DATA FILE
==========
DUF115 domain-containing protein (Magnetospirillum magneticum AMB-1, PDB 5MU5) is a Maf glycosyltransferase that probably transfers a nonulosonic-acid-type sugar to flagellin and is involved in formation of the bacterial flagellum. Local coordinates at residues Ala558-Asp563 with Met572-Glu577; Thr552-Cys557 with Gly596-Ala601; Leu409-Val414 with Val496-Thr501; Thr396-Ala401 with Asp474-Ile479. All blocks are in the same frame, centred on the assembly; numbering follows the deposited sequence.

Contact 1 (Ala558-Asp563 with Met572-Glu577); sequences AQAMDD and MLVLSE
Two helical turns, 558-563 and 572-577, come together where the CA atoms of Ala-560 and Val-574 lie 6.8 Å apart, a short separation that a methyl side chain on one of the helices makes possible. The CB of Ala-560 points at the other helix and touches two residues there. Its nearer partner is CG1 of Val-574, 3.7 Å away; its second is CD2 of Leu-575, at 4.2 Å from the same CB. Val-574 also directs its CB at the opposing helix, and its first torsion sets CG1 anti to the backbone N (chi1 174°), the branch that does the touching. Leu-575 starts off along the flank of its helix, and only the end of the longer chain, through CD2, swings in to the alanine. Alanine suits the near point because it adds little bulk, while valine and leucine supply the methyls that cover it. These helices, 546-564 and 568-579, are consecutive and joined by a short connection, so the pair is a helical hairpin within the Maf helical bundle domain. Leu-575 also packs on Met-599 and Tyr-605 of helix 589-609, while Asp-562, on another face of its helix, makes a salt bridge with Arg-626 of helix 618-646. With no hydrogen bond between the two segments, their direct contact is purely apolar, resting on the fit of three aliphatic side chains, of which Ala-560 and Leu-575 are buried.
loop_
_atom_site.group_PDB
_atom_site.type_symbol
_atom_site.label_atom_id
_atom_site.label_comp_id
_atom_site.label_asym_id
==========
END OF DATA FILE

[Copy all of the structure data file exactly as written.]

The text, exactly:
DUF115 domain-containing protein (Magnetospirillum magneticum AMB-1, PDB 5MU5) is a Maf glycosyltransferase that probably transfers a nonulosonic-acid-type sugar to flagellin and is involved in formation of the bacterial flagellum. Local coordinates at residues Ala558-Asp563 with Met572-Glu577; Thr552-Cys557 with Gly596-Ala601; Leu409-Val414 with Val496-Thr501; Thr396-Ala401 with Asp474-Ile479. All blocks are in the same frame, centred on the assembly; numbering follows the deposited sequence.

Contact 1 (Ala558-Asp563 with Met572-Glu577); sequences AQAMDD and MLVLSE
Two helical turns, 558-563 and 572-577, come together where the CA atoms of Ala-560 and Val-574 lie 6.8 Å apart, a short separation that a methyl side chain on one of the helices makes possible. The CB of Ala-560 points at the other helix and touches two residues there. Its nearer partner is CG1 of Val-574, 3.7 Å away; its second is CD2 of Leu-575, at 4.2 Å from the same CB. Val-574 also directs its CB at the opposing helix, and its first torsion sets CG1 anti to the backbone N (chi1 174°), the branch that does the touching. Leu-575 starts off along the flank of its helix, and only the end of the longer chain, through CD2, swings in to the alanine. Alanine suits the near point because it adds little bulk, while valine and leucine supply the methyls that cover it. These helices, 546-564 and 568-579, are consecutive and joined by a short connection, so the pair is a helical hairpin within the Maf helical bundle domain. Leu-575 also packs on Met-599 and Tyr-605 of helix 589-609, while Asp-562, on another face of its helix, makes a salt bridge with Arg-626 of helix 618-646. With no hydrogen bond between the two segments, their direct contact is purely apolar, resting on the fit of three aliphatic side chains, of which Ala-560 and Leu-575 are buried.
loop_
_atom_site.group_PDB
_atom_site.type_symbol
_atom_site.label_atom_id
_atom_site.label_comp_id
_atom_site.label_asym_id